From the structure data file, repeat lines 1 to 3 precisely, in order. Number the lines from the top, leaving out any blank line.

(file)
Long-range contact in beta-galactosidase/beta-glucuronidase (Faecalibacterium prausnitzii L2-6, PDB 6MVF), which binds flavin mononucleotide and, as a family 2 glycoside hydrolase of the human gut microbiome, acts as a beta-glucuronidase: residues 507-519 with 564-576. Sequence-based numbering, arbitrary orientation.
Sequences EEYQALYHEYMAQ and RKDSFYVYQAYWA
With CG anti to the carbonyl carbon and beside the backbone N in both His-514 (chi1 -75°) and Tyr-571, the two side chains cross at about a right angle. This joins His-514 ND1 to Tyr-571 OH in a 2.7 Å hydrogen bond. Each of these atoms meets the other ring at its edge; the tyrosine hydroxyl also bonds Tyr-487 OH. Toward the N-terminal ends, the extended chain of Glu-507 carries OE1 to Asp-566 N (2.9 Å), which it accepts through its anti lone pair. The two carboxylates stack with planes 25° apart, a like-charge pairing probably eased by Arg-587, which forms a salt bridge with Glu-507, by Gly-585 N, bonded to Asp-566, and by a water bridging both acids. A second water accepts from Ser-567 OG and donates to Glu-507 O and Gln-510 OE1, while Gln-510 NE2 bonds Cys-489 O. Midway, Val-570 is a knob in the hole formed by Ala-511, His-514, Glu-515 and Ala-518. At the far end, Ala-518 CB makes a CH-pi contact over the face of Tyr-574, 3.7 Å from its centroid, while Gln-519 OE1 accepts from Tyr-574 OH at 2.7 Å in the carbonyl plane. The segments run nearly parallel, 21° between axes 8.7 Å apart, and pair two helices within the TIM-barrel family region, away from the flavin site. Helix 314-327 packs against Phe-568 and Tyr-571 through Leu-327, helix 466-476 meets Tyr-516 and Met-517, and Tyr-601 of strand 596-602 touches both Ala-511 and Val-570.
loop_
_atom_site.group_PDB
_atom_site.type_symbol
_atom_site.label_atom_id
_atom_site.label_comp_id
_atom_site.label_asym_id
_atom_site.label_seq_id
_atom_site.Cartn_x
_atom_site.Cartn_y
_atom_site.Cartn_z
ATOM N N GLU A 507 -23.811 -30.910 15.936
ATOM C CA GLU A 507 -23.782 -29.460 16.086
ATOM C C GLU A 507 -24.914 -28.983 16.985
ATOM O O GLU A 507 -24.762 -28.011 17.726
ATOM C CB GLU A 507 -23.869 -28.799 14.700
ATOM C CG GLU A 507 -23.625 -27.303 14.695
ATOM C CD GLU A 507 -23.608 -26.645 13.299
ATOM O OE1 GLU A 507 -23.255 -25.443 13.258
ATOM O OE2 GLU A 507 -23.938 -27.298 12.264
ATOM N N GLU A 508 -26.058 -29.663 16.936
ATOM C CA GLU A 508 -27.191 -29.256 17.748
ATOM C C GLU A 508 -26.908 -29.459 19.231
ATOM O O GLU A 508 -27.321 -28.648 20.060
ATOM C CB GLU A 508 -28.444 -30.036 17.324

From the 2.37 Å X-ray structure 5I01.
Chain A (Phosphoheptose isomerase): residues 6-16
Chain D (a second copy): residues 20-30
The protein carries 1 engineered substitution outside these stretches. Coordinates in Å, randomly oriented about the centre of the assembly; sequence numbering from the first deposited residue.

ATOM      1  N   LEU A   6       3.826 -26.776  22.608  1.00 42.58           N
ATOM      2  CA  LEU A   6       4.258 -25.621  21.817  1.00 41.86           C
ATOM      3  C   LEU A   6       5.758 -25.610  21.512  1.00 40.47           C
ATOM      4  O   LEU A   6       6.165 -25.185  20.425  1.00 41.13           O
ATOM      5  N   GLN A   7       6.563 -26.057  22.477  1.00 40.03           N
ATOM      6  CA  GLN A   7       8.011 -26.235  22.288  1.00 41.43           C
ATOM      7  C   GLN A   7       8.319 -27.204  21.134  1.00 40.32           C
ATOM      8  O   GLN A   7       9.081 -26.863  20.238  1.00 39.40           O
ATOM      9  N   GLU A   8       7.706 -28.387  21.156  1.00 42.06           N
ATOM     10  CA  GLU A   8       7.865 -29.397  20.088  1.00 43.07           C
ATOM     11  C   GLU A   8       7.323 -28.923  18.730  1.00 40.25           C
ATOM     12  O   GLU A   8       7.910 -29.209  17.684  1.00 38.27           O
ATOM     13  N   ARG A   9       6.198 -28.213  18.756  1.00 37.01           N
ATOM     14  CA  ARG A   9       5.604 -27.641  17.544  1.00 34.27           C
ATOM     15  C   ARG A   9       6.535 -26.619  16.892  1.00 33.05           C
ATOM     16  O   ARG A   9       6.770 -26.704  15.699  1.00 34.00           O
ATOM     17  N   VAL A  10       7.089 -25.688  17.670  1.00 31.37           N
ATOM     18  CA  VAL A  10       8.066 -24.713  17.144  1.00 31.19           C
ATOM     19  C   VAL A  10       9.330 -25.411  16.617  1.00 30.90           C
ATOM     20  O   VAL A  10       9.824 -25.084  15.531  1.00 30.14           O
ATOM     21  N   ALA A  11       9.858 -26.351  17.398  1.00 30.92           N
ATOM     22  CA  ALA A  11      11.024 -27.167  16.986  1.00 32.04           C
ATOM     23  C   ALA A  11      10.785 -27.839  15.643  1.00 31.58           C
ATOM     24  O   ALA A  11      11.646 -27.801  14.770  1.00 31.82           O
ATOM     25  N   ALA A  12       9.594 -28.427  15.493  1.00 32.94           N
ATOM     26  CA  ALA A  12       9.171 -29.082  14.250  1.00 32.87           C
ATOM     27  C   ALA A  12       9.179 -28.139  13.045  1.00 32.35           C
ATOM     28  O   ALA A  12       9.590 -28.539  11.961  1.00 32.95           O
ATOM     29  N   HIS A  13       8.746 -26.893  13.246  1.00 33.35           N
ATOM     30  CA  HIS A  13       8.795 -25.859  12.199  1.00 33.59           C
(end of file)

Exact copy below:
Long-range contact in beta-galactosidase/beta-glucuronidase (Faecalibacterium prausnitzii L2-6, PDB 6MVF), which binds flavin mononucleotide and, as a family 2 glycoside hydrolase of the human gut microbiome, acts as a beta-glucuronidase: residues 507-519 with 564-576. Sequence-based numbering, arbitrary orientation.
Sequences EEYQALYHEYMAQ and RKDSFYVYQAYWA
With CG anti to the carbonyl carbon and beside the backbone N in both His-514 (chi1 -75°) and Tyr-571, the two side chains cross at about a right angle. This joins His-514 ND1 to Tyr-571 OH in a 2.7 Å hydrogen bond. Each of these atoms meets the other ring at its edge; the tyrosine hydroxyl also bonds Tyr-487 OH. Toward the N-terminal ends, the extended chain of Glu-507 carries OE1 to Asp-566 N (2.9 Å), which it accepts through its anti lone pair. The two carboxylates stack with planes 25° apart, a like-charge pairing probably eased by Arg-587, which forms a salt bridge with Glu-507, by Gly-585 N, bonded to Asp-566, and by a water bridging both acids. A second water accepts from Ser-567 OG and donates to Glu-507 O and Gln-510 OE1, while Gln-510 NE2 bonds Cys-489 O. Midway, Val-570 is a knob in the hole formed by Ala-511, His-514, Glu-515 and Ala-518. At the far end, Ala-518 CB makes a CH-pi contact over the face of Tyr-574, 3.7 Å from its centroid, while Gln-519 OE1 accepts from Tyr-574 OH at 2.7 Å in the carbonyl plane. The segments run nearly parallel, 21° between axes 8.7 Å apart, and pair two helices within the TIM-barrel family region, away from the flavin site. Helix 314-327 packs against Phe-568 and Tyr-571 through Leu-327, helix 466-476 meets Tyr-516 and Met-517, and Tyr-601 of strand 596-602 touches both Ala-511 and Val-570.